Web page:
Sharon Socol, the photographer behind the new book, Plus One: An Outsider’s Photographic Journey Into the World of Fashion, has been capturing black-and-white snapshots of the fashion world and its elite for over eight years. With a trusty 35mm Leica M4 in hand, she’s documented hectic backstage scenes of models getting dressed for shows, designers at parties caught in choice moments of pure revelry, and fashion editors out in the wild.
But Socol’s entry into the high-fashion world wasn’t as conventional as her subjects. Her ticket was through her husband, Howard Socol, from the moment he was tapped to be CEO of Barneys in 2001. During his eight-year reign as head of the luxury department store, Sharon entered the world by his side as his “plus one.” “We were both initially very cautious because of what we expected,” Socol told the Cut. “But the people in fashion are all just great, regular, intuitive, talented people who also just happen to be talented in fashion. We were both pleasantly surprised.” With her camera by her side, Socol initially tiptoed into the scene, and then transformed from a self-described “fashion outsider” to an absolute insider. “I found that when a person has a camera, they own that frame,” Socol explained. “The instant they click that photo, they can put anything they want into it. I used that to help me feel comfortable in an unfamiliar place, whether that was backstage at a show or at a party where I didn’t know anyone.”
On Tuesday, Socol’s friends, including Simon Doonan, Diane von Furstenberg, and Narciso Rodriguez, will gather at Barneys New York to celebrate the launch of her book of photographs. The Cut spoke to the photographer about her transformation from “outsider” to “insider,” her unending love for black and white, and her nickname that was coined by Doonan: “the Margaret Mead of fashion.”
When was the first time you went to an event with a camera in hand?
It was back in 2002, I remember being at the Marc Jacobs show. I was feeling, observing, watching before and after the show, but I realized then that I loved the atmosphere, the people around me. I could see where my camera could capture it all.
Simon Doonan refers to you as the “Margaret Mead of fashion.” You started off unfamiliar with the faces in the fashion world, but by the end, did you feel like you were part of it?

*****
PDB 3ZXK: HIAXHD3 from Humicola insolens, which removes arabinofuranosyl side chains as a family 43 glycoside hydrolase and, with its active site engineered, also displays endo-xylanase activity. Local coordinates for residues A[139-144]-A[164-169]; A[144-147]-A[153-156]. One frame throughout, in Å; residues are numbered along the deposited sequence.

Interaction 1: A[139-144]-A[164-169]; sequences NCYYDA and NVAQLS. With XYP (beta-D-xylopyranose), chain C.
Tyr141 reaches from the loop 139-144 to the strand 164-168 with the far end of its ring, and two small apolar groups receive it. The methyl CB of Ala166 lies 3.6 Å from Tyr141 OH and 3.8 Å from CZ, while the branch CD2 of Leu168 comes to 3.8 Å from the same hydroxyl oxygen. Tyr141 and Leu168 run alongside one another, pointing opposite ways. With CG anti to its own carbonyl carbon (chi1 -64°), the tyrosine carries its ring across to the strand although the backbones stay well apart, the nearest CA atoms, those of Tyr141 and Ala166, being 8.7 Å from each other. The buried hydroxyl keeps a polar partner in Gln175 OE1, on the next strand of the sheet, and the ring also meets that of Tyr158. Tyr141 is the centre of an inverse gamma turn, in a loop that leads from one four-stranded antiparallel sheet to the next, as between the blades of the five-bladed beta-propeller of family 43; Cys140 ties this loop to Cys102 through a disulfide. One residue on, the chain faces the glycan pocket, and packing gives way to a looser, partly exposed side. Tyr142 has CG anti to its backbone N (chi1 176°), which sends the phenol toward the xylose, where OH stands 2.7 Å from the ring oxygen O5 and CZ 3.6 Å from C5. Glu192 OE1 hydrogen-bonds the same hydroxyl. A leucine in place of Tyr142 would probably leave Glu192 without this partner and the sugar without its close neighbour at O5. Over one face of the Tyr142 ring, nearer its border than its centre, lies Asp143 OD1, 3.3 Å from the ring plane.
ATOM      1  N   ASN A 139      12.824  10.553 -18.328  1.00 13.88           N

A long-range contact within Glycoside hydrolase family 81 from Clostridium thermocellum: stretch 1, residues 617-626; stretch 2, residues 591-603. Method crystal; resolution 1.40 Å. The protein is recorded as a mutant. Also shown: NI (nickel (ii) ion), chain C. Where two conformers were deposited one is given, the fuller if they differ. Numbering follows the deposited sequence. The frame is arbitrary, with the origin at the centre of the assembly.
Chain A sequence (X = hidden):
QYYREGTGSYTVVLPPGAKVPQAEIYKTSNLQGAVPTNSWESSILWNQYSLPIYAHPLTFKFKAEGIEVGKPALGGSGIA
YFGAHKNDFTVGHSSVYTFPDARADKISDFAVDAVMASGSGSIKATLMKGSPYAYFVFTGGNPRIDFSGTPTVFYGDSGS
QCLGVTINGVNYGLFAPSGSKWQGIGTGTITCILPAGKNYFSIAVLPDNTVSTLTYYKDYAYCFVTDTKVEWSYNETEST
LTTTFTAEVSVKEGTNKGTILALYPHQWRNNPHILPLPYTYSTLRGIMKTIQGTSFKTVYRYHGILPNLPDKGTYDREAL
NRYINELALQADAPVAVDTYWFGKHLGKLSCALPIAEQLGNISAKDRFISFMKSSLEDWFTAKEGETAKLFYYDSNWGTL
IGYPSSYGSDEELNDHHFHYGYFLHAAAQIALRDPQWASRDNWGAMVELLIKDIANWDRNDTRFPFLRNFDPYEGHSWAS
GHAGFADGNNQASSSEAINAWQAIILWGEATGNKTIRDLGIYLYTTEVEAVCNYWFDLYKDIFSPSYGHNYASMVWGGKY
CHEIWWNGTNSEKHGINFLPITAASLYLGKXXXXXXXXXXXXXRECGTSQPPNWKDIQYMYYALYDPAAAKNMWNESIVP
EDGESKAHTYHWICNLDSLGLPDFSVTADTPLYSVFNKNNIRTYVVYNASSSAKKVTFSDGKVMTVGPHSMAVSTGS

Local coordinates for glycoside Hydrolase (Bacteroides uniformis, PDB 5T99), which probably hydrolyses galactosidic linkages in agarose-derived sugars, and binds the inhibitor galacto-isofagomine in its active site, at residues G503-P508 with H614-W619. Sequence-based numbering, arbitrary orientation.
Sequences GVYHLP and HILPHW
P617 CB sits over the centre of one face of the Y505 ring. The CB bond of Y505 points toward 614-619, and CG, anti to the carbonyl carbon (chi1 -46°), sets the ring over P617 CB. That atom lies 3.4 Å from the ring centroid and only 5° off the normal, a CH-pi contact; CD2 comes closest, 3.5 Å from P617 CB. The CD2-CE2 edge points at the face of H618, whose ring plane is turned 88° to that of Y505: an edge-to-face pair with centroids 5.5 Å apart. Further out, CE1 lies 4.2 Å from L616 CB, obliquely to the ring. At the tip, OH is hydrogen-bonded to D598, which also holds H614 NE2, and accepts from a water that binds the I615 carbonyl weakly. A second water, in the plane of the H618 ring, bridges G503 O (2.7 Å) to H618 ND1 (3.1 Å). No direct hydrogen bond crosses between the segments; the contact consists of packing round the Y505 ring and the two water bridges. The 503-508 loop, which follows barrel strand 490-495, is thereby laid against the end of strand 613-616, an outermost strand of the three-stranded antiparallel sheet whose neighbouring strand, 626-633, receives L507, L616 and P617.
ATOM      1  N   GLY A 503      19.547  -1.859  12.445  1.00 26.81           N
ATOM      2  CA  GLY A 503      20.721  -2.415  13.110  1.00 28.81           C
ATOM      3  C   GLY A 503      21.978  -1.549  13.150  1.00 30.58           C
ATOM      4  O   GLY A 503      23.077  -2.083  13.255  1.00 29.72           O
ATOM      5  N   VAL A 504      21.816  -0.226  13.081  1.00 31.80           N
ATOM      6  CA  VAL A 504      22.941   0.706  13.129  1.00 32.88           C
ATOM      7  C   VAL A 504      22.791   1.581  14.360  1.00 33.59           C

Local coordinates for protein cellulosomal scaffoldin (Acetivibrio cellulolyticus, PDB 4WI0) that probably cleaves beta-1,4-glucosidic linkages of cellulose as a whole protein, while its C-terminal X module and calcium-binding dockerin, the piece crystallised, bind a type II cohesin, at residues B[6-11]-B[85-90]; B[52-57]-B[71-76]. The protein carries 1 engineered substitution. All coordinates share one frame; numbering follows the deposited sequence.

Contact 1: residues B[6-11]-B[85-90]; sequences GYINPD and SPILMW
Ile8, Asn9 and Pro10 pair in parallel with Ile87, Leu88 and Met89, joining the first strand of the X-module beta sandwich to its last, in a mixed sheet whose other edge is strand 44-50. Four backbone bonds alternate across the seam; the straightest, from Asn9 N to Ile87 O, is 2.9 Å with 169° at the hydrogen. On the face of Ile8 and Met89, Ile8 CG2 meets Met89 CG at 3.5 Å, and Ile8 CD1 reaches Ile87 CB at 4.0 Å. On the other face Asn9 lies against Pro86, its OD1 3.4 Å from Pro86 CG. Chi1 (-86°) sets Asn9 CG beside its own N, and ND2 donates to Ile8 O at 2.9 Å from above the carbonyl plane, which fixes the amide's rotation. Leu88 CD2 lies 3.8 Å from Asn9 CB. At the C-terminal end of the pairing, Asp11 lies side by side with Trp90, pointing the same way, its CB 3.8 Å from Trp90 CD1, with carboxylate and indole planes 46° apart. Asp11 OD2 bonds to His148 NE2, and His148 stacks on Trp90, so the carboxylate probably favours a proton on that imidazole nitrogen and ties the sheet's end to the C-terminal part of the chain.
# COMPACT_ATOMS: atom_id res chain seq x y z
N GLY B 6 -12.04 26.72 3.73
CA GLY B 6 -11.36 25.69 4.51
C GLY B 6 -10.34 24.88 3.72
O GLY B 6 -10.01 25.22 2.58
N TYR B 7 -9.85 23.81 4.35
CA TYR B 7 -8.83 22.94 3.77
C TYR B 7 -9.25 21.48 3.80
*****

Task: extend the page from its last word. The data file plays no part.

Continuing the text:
It’s funny because he mentioned that and I tried to process that, and interestingly enough, it’s almost like being an anthropologist. I went out to observe fashion and record it. I still consider myself an outsider because I don’t follow fashion. I like to dress nice, look nice, but I don’t follow trends, it’s not me. And yet, when I do become familiar with something, you become familiar with whose clothes you can wear that make you feel good. The insider portion came because I also made so many friends, designers, executives through Howard, through contacts.
Your husband, Howard, was formerly the CEO of Barneys. How much of an influence did he have on your taste for fashion?
[Laughs.] Oh, when I married Howard, 45 years ago, he was still finishing a degree at Ohio State, and going to the army. He then went on to teach accounting and then he took a job at Burdines in 1969. He took a job in retailing, and he was actually a furniture buyer. Then he matriculated very well and rapidly at Burdines (now Macy’s), in twelve years. So, we didn’t know he was going to go into fashion at all until it happened, but I had a little taste of [the scene] with Burdines. Oscar de la Renta had an event and I wore a Donna Karan bodysuit with turtleneck and cut-out shoulder because I thought I was pushing myself a little further — even though the event was for Oscar de la Renta, but what did I know? So I put on the Donna Karan top, which was not Oscar, but not only am I there in it, but there’s someone wearing a copy of it. And then someone else was there and we looked very alike. Howard has a good saying: You can’t have commerce without being cool, and you have to be cool to be Barneys.
You mentioned that you were intimidated by the fashion world at first. How so?
It has to do again with how someone gets self-awareness, the inside coming out on the outside and presenting itself. That was intimidating to me, and I didn’t know where I would find common ground. But then, you see, [fashion people] have issues with marriage, kids, they’d rather be doing [this or] that, and you find you’re able to forge a relationship.
Do you always shoot in black and white?
I shot black and white for over twenty five years before I tried color. My color shooting was in the 2000’s when I took some color classes. So the timing of the color experience and realization that black and white is how I really see, were years apart. The thing about black and white is that I started taking community college classes and auditing classes that were black-and-white-oriented. I said to myself, okay, let’s shoot in color, but I looked back at my color photos and I realized I really see in black and white. It’s definitely my vision.
What’s been one thing that’s surprised you about the fashion industry?
If you’re a musician or a writer, you can produce something and then you can take years to produce something else. You work on it, whatever it takes. Fashion needs to be creative the second the last dress walks off the runway. And then you think about the creation, design, what fabric are you going to interpret it in, it’s just an enormous challenge. It’s just a real sense of creativity without a break, and the creative capabilities never cease to amaze me.